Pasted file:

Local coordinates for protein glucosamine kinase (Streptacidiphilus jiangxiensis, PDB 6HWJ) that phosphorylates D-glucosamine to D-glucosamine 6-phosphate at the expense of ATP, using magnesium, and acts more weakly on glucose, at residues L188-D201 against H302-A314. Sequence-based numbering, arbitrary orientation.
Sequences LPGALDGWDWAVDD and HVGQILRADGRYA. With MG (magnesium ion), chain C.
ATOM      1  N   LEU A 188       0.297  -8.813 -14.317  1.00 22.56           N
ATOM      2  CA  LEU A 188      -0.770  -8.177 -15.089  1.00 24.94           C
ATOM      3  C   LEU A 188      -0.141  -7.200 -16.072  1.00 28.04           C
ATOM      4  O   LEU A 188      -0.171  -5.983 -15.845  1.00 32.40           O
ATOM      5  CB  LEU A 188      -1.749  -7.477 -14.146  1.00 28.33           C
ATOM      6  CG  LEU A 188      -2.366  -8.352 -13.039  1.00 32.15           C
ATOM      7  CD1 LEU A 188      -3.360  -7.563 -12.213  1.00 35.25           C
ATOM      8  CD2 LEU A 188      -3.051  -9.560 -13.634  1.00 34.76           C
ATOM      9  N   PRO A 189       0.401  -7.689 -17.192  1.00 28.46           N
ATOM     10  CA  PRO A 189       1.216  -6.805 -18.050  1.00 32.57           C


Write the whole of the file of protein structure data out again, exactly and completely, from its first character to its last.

Local coordinates for protein glucosamine kinase (Streptacidiphilus jiangxiensis, PDB 6HWJ) that phosphorylates D-glucosamine to D-glucosamine 6-phosphate at the expense of ATP, using magnesium, and acts more weakly on glucose, at residues L188-D201 against H302-A314. Sequence-based numbering, arbitrary orientation.
Sequences LPGALDGWDWAVDD and HVGQILRADGRYA. With MG (magnesium ion), chain C.
ATOM      1  N   LEU A 188       0.297  -8.813 -14.317  1.00 22.56           N
ATOM      2  CA  LEU A 188      -0.770  -8.177 -15.089  1.00 24.94           C
ATOM      3  C   LEU A 188      -0.141  -7.200 -16.072  1.00 28.04           C
ATOM      4  O   LEU A 188      -0.171  -5.983 -15.845  1.00 32.40           O
ATOM      5  CB  LEU A 188      -1.749  -7.477 -14.146  1.00 28.33           C
ATOM      6  CG  LEU A 188      -2.366  -8.352 -13.039  1.00 32.15           C
ATOM      7  CD1 LEU A 188      -3.360  -7.563 -12.213  1.00 35.25           C
ATOM      8  CD2 LEU A 188      -3.051  -9.560 -13.634  1.00 34.76           C
ATOM      9  N   PRO A 189       0.401  -7.689 -17.192  1.00 28.46           N
ATOM     10  CA  PRO A 189       1.216  -6.805 -18.050  1.00 32.57           C